After a wait of twenty years since Lee Durkee’s Rides of the Midway (Norton, 2002), we might expect The Last Taxi Driver (Tin House, 2020) to be overworked, joyless. No. The readers are right; the reviewers are right. Bukowski and Hunter Thompson meet Chaucer. Durkee’s day in the life of taxi driver, Lou, whose passengers’ ribald stories weave through his hallucinatory day, carries the reader beyond amusement to illumination as brilliant as the beam of light from the flying saucer that haunts our driver. Aspiring Buddist, hopeless novelist, and darkly humorous taxi driver, Lou careens through the roads in northern Mississippi directed by sadistic dispatchers to ferry drug addicts, hospital patients, old ladies, and drunken senators. Each pickup is a tale that adds to the overall journey Lou is on in his decaying black Town Car and his deteriorating life. This book is worth it for the driving advice. “Whenever you see a cop immediately start picking your nose.” (102) As Lou’s Town Car and his life unravel, our affection for him increases. We hope that Chekhov’s gun does not destroy our antihero. But a tale must have a climax, and noir only works if there is hope. Durkee is a pure joy to read and reread in order to catch literary tricks performed by an expert magician.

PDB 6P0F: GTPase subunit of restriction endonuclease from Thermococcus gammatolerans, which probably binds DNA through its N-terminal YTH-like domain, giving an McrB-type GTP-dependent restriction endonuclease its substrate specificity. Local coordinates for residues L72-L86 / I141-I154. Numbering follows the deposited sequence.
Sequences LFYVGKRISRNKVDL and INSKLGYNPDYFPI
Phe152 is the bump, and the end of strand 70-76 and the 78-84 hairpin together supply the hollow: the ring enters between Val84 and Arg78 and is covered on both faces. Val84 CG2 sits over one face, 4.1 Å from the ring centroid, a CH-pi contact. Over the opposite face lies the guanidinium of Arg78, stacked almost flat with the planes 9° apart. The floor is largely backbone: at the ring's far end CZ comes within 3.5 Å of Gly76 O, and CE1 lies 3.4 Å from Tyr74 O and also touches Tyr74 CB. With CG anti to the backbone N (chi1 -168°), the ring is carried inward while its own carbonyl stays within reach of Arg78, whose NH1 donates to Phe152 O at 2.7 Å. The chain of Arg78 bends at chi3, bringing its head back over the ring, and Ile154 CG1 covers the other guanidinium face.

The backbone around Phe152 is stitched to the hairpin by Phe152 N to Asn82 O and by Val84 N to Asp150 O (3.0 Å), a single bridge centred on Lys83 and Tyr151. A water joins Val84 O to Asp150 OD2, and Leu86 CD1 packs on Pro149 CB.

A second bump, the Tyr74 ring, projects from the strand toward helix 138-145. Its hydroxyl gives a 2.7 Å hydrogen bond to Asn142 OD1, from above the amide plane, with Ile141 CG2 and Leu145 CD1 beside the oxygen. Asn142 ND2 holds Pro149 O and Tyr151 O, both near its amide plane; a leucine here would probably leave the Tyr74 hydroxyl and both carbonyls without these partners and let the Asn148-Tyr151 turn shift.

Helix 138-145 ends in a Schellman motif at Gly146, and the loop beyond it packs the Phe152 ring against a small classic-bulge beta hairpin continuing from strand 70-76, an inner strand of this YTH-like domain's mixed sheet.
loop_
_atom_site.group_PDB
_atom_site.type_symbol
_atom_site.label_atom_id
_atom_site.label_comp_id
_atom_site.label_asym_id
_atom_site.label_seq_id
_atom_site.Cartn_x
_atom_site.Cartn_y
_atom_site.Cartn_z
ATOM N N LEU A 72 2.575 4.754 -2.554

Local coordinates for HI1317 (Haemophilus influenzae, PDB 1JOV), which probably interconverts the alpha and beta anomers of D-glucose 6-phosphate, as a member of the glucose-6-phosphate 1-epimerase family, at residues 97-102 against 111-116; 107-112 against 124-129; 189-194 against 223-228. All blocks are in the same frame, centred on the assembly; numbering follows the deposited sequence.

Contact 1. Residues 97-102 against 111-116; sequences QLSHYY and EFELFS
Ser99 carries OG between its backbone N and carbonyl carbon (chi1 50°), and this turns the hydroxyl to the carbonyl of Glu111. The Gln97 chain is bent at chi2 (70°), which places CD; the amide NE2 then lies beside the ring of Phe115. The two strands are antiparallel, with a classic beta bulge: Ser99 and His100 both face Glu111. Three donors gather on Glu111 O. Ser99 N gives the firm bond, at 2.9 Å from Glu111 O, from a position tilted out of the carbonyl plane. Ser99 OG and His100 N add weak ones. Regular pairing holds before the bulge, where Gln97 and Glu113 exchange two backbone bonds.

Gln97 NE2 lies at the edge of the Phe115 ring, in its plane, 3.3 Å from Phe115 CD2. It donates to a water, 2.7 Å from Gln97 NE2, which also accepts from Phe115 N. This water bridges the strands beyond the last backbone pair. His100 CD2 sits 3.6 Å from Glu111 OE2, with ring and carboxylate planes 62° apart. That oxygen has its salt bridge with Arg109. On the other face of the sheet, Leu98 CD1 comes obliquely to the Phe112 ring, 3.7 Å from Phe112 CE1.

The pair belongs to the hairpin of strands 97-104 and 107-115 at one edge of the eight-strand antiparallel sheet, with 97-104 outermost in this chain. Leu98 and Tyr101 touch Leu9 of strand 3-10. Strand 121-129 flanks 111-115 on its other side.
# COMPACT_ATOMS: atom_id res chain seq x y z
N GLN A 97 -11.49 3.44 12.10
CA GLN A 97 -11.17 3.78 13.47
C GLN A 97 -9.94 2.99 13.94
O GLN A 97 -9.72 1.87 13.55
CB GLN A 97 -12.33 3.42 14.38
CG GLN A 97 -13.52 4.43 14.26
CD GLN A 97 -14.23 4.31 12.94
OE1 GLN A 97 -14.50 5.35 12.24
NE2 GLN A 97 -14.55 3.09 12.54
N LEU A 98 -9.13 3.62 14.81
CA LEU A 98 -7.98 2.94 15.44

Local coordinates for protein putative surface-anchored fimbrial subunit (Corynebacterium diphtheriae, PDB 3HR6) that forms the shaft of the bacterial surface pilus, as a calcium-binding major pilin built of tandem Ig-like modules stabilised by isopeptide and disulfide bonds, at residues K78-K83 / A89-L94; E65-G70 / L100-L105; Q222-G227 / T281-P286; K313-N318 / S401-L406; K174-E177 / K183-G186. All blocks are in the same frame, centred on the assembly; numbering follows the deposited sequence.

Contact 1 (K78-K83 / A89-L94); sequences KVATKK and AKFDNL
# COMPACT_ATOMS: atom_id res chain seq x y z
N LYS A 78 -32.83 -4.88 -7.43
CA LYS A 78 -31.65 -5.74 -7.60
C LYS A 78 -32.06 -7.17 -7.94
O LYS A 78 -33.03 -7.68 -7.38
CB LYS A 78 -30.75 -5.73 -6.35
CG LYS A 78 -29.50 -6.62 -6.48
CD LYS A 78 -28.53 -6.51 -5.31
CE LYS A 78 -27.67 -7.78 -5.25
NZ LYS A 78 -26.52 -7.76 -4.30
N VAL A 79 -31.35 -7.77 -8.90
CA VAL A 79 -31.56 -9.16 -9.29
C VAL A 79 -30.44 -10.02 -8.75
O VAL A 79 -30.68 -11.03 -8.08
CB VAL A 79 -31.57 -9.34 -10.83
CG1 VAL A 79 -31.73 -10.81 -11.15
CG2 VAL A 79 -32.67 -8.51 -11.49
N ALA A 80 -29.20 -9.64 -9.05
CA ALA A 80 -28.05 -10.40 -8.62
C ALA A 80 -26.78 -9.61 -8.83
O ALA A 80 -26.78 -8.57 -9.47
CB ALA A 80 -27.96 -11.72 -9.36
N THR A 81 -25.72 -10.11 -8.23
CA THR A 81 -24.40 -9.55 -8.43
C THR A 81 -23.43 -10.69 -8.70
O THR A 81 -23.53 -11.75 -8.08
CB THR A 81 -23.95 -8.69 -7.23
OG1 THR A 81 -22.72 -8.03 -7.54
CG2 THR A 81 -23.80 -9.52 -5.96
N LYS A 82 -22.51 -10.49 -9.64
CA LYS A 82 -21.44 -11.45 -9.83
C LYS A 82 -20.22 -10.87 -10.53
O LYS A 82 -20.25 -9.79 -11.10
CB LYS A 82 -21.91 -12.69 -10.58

For those of you near Jackson, MS, this was a Lemuria Bookstore recommendation.